Thank you all for your patience, encouragement and support on this journey. I have been overwhelmed on many occasions by the goodness and love you have shown!

Thursday, July 3, 2014

Don't cry for me, 'tis just a tumor....

I have gone over and over how to start this blog post, and nothing seems to flow. It isn't something I even want to talk about--yet, I am not good at ignoring the elephant in the corner. Never have been. As hard as this is to type about, the few conversations I have attempted haven't been smooth, either. Humor helps me, but not everyone else, it seems. So, I figure, you can choose to read or not--and then we can talk about it later or not--the elephant is out and life can go on. Here goes nothing.

If you read my last post, you know I am currently being treated for chronic lyme (which, by the way, is going well). During the process of getting diagnosed, my physician ran a bunch of tests. One of the tests that came back atypical was my cortisol level. Long story short, after many more tests (of both my patience and my body), we have found a pituitary tumor. Before anyone freaks out (brain tumor tends to do that in the best of us), as far as tumors go, this is not a bad one to have. He is just a little guy--about the size of the beads I use most, 4x6mm (the irony is not lost on me). He is assumed to be benign, but is most likely secreting hormones and wreaking havoc on my body. So, as cute and little as he is, he must come out.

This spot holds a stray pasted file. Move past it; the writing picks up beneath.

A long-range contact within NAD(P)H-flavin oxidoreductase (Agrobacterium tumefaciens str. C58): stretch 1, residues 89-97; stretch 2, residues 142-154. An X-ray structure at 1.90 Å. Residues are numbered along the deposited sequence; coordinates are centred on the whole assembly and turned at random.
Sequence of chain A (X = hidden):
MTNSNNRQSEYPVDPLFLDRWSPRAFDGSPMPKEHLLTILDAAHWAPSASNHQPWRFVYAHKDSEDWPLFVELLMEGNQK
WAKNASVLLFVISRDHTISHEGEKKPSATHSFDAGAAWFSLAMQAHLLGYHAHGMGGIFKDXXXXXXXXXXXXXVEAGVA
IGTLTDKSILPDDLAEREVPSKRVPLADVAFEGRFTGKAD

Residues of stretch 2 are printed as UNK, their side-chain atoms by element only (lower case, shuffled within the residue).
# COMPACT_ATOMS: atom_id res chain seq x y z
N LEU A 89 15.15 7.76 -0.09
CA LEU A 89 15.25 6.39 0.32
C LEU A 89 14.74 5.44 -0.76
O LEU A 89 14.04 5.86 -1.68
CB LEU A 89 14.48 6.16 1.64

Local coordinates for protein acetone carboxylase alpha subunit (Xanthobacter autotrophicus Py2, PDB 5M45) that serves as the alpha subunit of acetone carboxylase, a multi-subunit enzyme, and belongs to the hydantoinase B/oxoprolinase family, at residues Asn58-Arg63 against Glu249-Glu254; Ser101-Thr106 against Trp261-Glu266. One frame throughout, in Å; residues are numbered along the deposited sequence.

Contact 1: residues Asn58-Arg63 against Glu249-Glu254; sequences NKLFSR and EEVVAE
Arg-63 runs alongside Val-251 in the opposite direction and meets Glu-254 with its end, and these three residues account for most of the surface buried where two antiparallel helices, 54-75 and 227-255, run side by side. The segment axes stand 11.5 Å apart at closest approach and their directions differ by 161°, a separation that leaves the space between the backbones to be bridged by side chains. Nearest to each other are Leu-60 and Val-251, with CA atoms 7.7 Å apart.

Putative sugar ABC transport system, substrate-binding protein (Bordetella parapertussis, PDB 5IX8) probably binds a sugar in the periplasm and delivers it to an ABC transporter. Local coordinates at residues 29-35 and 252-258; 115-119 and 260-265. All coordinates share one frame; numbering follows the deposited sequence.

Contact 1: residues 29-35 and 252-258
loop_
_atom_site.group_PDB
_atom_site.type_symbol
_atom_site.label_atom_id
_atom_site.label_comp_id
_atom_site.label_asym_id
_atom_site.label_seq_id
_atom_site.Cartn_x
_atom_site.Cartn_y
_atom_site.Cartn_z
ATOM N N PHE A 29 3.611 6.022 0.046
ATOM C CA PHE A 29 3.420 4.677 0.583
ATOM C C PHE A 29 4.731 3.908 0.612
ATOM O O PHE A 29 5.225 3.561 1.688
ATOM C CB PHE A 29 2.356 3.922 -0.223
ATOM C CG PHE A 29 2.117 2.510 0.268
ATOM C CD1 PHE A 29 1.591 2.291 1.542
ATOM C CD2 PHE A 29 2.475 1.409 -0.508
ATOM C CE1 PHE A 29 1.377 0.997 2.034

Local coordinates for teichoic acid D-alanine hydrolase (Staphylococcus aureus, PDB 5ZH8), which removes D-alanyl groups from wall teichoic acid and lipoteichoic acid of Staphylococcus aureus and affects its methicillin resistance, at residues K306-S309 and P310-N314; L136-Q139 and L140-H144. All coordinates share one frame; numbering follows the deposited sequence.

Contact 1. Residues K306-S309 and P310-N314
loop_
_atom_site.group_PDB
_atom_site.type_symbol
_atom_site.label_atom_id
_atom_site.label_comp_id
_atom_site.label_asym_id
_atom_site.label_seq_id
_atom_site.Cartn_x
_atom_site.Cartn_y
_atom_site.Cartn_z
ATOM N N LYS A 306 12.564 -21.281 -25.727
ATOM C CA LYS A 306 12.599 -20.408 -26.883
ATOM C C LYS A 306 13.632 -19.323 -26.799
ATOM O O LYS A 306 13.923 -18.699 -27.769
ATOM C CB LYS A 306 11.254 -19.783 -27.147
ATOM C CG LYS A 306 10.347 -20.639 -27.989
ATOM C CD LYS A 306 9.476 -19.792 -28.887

While there are plenty of bad things about this--fatigue, weight gain, memory loss, surgery, inability to live my life to the fullest right now, etc., there are also many really good things.

One, it is removable. It is not pushing on anything or growing into anything, as far as we can tell. AND, they can go in through my nose, rather than through my skull--so the recovery is not as long (nor does it seem as scary).

Two, the new theory is that I may have never had PCOS (my previous health issues that weren't solvable, only managed). Rather that I have always had this tumor and it is just slow growing. So, that means that if we remove this tumor, I may not need to be on meds for the rest of my life for PCOS.